October 30, 2012 4:27 pm

ECB’s bond-buying plan on standby

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In the two-month phoney war since the European Central Bank announced its controversial bond-buying plan, the most likely candidate, Spain, has not blinked and asked for help and the bank has not shifted in its refusal to discuss terms with Madrid.

Yet the borrowing costs of Spain, Italy and other countries with distressed bond markets have fallen, raising the tantalising prospect that the ECB may have won its battle to eliminate eurozone break-up speculation without buying a single bond.

No one has declared victory and Mario Draghi, ECB president, and the bank are still stressing the readiness of the scheme, called outright monetary transactions, or OMT, for deployment, while refusing to be drawn into discussions about the bond yield levels at which they would intervene.

Instead, they have repeatedly stressed the fiscal conditions that would come with any OMT programme and their steely resolve to suspend any bond-buying programme at the first hint of a country straying from its agreed path.

The risk that such a course of action would send bond yields spiralling higher again, with possibly drastic consequences, has fed fears that the ECB would fail to carry out the threat and instead find itself “damned to print money” as one critic put it. Privately, the ECB portrays the reality of stop-start bond buying as less dramatic, with the suspension of OMT likened to withdrawing a carrot rather than applying a stick.

Germany’s Bundesbank sees OMT as tantamount to printing banknotes and Jens Weidmann, its president, voted against it at the meeting of the interest rate-setting governing council that launched OMT in early September.

Suspension of the bond buying even during review periods was a concession designed to win the wavering votes of council members from the Netherlands and Finland.

Mr Draghi this week again sought to underline the bank’s resolve to stick to that pledge in an interview with the German weekly Der Spiegel, part of a charm offensive to sway German public opinion to the OMT programme during which he also subjected himself to questions from members of the Bundestag last week.

“If a country does not adhere to what has been agreed, we will not resume the programme,” he told Der Spiegel. “We have announced that we will suspend operations once a programme country is under review. We will then ask the International Monetary Fund and the European Commission to assess whether the country is keeping the conditions of the agreement, and only after a positive assessment will we resume operations.”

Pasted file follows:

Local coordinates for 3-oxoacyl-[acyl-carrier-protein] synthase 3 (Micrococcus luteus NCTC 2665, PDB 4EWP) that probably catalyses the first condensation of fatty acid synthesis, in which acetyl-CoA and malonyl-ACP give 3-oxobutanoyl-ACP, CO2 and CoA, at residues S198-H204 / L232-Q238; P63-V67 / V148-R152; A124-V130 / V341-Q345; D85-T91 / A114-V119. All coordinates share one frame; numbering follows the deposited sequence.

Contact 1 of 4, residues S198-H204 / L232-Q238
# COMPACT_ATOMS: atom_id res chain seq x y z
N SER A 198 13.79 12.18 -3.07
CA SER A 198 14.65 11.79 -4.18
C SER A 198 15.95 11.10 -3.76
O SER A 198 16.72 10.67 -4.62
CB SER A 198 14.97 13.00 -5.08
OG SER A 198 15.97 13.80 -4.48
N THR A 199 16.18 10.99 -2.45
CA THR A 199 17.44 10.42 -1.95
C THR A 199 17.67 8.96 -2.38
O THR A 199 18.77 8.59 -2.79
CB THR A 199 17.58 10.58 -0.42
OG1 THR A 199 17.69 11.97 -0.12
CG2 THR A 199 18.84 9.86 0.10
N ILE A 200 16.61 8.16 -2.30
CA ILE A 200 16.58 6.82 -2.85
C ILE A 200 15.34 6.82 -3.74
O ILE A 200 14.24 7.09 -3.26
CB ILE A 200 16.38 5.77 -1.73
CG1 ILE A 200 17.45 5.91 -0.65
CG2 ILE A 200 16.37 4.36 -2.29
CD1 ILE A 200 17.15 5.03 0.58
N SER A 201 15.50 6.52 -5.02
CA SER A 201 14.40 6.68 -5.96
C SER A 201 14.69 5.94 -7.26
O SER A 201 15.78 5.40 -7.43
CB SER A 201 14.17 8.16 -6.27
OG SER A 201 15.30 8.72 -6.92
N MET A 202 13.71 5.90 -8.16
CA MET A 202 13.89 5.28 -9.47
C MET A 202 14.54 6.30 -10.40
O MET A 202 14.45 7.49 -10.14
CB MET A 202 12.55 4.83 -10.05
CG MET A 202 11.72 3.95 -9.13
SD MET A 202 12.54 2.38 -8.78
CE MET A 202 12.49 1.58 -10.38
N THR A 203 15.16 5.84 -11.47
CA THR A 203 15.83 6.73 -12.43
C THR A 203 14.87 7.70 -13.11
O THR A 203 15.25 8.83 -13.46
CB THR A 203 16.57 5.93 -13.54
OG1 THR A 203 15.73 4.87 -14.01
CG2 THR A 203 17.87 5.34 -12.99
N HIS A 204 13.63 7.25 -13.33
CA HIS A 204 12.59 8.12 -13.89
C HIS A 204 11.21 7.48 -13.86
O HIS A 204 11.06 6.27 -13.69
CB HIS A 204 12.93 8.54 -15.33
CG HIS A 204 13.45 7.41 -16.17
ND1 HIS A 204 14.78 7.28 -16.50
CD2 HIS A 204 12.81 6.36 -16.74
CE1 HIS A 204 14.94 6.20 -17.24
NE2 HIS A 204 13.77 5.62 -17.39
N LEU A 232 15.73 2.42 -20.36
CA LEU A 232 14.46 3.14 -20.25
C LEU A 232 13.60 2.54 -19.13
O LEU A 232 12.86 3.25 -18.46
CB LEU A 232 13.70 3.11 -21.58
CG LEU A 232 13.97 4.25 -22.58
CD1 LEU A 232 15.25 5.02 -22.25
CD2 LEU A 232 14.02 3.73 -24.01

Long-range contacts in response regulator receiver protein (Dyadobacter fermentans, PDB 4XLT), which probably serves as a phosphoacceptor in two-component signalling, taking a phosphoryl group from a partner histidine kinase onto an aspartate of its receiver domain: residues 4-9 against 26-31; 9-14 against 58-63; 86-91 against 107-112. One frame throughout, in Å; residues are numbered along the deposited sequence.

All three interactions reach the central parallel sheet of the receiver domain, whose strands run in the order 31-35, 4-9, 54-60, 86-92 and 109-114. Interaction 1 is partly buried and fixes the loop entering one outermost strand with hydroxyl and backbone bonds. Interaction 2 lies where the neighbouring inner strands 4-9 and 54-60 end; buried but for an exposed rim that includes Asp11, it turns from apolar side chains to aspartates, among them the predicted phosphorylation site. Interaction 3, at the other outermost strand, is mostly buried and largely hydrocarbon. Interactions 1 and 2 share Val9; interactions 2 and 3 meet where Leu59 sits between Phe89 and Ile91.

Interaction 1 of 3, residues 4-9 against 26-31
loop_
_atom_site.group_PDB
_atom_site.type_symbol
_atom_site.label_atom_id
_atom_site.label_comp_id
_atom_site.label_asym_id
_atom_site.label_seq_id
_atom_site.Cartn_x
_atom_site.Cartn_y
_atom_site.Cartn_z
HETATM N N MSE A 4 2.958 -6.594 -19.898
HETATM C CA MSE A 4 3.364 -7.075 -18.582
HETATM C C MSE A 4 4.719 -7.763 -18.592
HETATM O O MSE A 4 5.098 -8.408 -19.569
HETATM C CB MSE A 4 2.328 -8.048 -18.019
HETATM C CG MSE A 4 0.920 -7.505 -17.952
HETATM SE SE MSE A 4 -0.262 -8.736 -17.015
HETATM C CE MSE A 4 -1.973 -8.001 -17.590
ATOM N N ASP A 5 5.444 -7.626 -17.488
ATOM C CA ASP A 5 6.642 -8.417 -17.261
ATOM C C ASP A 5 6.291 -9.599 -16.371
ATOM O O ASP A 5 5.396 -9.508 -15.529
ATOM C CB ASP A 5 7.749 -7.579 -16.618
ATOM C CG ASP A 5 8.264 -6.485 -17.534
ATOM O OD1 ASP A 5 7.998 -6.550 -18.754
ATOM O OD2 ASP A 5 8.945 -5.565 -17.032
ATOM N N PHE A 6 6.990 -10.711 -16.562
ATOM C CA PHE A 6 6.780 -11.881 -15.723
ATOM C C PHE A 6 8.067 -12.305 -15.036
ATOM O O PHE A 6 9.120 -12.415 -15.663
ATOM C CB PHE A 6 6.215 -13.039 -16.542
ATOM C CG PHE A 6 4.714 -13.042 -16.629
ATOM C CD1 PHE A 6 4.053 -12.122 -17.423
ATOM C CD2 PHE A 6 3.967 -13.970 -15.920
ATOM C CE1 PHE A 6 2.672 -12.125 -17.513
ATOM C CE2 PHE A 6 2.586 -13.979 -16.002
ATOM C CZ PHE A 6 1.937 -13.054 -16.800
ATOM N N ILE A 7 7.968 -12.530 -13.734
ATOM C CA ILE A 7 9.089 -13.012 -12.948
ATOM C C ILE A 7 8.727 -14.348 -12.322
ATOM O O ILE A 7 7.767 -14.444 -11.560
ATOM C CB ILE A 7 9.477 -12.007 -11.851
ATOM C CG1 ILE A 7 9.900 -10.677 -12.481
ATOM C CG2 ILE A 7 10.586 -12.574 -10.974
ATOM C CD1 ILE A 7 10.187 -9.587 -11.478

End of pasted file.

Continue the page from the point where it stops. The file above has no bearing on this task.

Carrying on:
One ECB official said such a suspension of bond buying was “not a life and death issue”, unlike, say, the provision of central bank liquidity to Greek banks. “They can live with high interest rates for some time.”

The lull in the crisis and falling borrowing costs of Spain, thanks in large part to the existence on paper of OMT, has allowed Mariano Rajoy, prime minister, to hold off from applying for a credit line to the European Stability Mechanism, an EU rescue fund. That is a necessary first step towards an OMT programme, which Spanish business leaders have been lobbying him to make use of.

The ECB will internally define a “backstop” or level of bond yield for any given country under OMT that it believes is appropriate, but will not publish it, although it acknowledges markets are likely to gauge where it lies. It will hold any bonds bought in its trading portfolio, so they can be sold, and wants to have the flexibility of being able to adjust the level of the backstop without giving too many details.

Officials acknowledge that defining that level is not straightforward. “We don’t have a single model in a safe with a single formula,” said one. “There is an element of judgment.”

The justification for undertaking OMT presented by the ECB is that financial markets had started pricing in the risk of a eurozone break-up in the bond yields of some countries.

OMT is meant to tackle solely this “redenomination risk” that is preventing the ECB’s standard monetary policy operations affecting the borrowing costs of companies in Spain and Italy, rather than seeking to iron out all differences in borrowing costs between them and countries such as Germany where rates are considerably lower.

With some influential voices already saying the “redenomination risk” has for now been eliminated, it is quite possible that Spain could trigger the conditions for OMT without the ECB actually then deciding to buy any bonds, further complicating Mr Rajoy’s deliberations over when to take the plunge.

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